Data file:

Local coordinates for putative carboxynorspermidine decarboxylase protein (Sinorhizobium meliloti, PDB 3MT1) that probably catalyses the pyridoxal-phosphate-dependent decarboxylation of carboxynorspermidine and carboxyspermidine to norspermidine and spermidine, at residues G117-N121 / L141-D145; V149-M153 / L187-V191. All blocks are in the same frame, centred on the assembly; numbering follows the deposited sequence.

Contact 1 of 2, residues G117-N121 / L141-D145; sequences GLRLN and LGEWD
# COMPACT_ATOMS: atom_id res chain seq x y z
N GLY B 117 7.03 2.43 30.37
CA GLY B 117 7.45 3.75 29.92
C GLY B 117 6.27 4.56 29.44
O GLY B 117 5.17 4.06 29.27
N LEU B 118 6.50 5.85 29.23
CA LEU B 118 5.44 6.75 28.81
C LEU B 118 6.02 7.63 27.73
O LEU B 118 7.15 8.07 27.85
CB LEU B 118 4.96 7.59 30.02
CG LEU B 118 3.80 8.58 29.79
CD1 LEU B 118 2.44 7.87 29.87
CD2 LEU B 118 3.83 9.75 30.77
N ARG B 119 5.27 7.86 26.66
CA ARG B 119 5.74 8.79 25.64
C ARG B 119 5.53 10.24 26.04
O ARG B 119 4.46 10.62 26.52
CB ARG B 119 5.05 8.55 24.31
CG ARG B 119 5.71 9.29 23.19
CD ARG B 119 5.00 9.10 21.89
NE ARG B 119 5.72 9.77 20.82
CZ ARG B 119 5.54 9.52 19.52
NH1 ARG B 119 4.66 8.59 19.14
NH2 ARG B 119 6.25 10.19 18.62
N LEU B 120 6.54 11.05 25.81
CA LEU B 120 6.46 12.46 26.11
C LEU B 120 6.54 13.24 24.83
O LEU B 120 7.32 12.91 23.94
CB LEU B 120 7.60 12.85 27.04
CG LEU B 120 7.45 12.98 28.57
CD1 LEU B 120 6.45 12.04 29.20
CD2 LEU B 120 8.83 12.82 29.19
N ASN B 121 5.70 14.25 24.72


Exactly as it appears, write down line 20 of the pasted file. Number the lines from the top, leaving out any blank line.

CB ARG B 119 5.05 8.55 24.31